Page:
06/24/24 Leoš Janáček: Mládí (Youth)

Janacek was inspired by a performance of Rouseel's Divertimento for Wind Quintet and Piano. Janacek's sextet was written for flute, oboe, clarinet, horn, bassoon, and bass clarinet. It premiered in 1924.

 

06/25/24 Felix Mendelssohn: Piano Sextet in D Major, Op. 110

Mendelssohn wrote this work for piano and strings at age 15. The lineup includes 1 violin, 2 violas, cello, and double bass. It wasn't published until 1868, almost 20 years after Mendelssohn's death.

 

06/27/24 Ernő Dohnányi: Sextet in C Major, Op. 37

Dohnányi wrote this work while he was bedridden with thrombosis. It was written in early 1935 for piano, violin, viola, clarinet, and horn. The sextet premiered in June of that year.

 

06/28/24 Arnold Bax Sextet: In Memoriam for English Horn, Harp and String Quartet

Bax wrote his sextet immediately following the Easter Rising of 1916. Among Bax's friends was Patrick Pearse. Pearse was executed for his role in the rising, and Bax's work was written to his memory.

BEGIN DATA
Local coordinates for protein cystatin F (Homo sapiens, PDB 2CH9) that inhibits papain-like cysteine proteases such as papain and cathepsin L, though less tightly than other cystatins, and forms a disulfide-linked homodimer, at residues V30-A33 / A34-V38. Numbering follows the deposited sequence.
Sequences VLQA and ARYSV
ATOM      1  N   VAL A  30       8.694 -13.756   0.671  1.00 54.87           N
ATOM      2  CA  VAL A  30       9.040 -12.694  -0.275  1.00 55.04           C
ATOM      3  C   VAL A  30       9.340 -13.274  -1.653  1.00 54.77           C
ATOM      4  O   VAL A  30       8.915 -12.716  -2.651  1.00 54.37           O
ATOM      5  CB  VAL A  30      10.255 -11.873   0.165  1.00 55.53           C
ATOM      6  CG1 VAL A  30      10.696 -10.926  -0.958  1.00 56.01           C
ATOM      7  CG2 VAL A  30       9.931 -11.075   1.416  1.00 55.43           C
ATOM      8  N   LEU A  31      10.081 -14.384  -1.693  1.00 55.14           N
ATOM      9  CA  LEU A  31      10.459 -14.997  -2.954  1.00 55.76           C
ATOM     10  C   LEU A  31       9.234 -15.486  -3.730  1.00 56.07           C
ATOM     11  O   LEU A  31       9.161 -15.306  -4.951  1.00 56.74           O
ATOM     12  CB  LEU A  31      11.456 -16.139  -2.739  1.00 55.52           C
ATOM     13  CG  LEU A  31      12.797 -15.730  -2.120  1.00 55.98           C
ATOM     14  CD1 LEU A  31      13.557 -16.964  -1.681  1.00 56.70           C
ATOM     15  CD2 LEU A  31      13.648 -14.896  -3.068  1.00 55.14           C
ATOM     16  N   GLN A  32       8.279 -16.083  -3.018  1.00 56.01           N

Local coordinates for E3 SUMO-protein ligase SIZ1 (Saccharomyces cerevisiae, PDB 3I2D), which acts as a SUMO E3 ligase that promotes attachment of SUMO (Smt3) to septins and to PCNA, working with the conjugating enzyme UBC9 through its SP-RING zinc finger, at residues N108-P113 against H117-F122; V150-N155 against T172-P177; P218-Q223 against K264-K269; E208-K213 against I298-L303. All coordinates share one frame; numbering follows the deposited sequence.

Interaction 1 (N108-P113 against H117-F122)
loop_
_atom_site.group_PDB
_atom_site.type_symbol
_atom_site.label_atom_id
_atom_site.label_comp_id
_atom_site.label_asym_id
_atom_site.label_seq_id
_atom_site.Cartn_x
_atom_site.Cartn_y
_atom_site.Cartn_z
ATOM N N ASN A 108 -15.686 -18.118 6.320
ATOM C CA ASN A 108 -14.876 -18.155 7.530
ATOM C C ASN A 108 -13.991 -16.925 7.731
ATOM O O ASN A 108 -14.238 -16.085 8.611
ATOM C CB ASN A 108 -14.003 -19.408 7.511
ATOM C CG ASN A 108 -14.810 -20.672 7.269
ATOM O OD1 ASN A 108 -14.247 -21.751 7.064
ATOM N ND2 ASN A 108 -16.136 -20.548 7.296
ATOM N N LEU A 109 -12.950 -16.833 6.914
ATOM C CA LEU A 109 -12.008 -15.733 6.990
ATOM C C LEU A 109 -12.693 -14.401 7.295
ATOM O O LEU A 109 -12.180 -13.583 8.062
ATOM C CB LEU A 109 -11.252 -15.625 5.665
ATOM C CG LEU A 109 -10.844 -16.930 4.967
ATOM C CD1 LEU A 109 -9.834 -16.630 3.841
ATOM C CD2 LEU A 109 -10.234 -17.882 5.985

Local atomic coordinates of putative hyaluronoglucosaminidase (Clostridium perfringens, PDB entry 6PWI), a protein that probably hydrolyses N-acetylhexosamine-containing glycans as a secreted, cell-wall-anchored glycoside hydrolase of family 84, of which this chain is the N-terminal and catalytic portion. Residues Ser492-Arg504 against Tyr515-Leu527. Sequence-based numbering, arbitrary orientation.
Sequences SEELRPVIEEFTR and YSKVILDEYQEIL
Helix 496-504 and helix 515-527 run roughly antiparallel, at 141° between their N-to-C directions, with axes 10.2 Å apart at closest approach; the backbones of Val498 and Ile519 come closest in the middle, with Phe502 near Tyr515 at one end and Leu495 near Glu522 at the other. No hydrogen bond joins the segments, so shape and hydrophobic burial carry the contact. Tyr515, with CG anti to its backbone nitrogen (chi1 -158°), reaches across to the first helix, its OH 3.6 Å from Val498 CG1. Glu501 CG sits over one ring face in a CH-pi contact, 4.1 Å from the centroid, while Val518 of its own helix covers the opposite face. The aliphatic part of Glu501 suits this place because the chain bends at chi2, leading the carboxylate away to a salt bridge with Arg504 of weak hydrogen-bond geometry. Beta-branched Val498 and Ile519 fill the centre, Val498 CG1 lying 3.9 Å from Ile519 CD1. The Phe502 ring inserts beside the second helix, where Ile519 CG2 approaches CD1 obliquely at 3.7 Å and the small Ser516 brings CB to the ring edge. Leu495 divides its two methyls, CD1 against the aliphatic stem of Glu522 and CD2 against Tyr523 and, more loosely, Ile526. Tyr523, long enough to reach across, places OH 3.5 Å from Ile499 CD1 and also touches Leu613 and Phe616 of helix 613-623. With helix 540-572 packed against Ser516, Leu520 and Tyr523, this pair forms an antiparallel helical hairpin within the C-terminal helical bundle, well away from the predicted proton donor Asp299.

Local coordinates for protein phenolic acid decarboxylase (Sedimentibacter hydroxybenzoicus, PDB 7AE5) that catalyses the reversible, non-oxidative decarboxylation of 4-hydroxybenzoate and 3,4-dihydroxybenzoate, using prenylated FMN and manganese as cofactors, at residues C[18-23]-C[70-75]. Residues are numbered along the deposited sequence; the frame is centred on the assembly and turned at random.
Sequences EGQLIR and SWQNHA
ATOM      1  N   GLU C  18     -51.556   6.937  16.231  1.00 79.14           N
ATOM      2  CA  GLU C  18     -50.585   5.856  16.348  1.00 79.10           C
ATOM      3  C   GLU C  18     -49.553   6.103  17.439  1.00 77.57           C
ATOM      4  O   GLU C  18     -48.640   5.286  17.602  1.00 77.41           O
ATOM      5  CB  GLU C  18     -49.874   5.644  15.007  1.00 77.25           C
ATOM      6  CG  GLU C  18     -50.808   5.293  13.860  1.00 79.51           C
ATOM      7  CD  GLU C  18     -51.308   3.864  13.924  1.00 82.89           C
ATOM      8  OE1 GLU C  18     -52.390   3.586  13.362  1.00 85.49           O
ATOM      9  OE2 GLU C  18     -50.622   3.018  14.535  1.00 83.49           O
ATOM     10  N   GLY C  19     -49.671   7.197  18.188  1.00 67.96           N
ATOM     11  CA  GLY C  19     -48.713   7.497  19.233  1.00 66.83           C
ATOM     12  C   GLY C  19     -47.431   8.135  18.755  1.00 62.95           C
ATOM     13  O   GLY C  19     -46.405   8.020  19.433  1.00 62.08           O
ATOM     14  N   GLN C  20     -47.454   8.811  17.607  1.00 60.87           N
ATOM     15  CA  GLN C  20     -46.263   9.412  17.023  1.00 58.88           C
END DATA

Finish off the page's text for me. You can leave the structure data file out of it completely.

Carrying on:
06/29/24 Alexander Borodin: String Sextet in D minor

Borodin wrote this work in 1860. He studied chemistry by day and relaxed with student chamber music soirees. This work may have been written for one of those evenings. Only the first two movements survive.

 

Next Month:



Wednesday, June 26, 2024

Buffalo Philharmonic Orchestra Perform Alum Lukas Foss

In a way, the Buffalo Philharmonic Orchestra celebrates one of its own with this release. Lukas Foss was music director of the BPO from 1963-1970. But I say "in a way" because none of the works here date from his tenure with the orchestra. 

Foss was a classmate of Leonard Bernstein. Like Bernstein, he was an equally adept pianist, conductor, and composer. And like Bernstein he created his own musical style. It steered clear of academia and was clear, concise, and accessible. 

Bernstein considered him a genius. Yet Foss never quite achieved the recognition of Copland or Bernstein. And that's a shame. If you like those composers, you should enjoy Foss. Heck, if you enjoy Samuel Barber, Howard Hanson, Walter Piston, David Diamon, or even Morton Gould -- you should like Lukas Foss.

The works presented here show Foss' mastery of orchestration. Symphony No. 1 from 1944 mixes instruments together in unusual ways. The result is a rich and fresh color palette. The Three American Pieces also date from 1944. Originally written for violin and piano, Foss orchestrated them in 1989.

This is American music in the Copland vein. But at no point does Foss imitate Copland. Rather, both composers seemed to draw from the same sources of inspiration. And both have their own take on those common sources.